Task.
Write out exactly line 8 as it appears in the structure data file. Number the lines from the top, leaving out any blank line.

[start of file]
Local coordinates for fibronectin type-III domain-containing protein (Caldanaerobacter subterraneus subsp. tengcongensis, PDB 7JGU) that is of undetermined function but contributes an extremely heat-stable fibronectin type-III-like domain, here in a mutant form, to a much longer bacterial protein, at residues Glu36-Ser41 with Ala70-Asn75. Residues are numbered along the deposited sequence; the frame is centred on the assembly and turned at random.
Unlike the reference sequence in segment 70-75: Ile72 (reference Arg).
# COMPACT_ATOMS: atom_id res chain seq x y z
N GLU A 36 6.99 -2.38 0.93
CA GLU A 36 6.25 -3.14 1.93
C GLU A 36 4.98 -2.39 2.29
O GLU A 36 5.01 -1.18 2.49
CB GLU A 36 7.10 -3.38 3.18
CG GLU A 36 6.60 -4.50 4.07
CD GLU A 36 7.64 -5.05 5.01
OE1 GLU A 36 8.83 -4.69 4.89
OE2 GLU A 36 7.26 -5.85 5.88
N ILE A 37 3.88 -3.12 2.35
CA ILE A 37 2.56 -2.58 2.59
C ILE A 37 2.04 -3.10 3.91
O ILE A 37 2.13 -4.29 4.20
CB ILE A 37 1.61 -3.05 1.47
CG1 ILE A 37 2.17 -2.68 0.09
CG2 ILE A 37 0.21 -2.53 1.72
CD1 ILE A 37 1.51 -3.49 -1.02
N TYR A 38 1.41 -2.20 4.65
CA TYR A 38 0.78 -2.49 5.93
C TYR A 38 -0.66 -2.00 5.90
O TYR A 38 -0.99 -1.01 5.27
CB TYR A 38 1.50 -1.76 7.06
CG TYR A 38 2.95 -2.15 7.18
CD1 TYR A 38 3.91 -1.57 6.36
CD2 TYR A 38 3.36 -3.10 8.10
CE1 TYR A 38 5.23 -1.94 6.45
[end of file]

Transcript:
CB GLU A 36 7.10 -3.38 3.18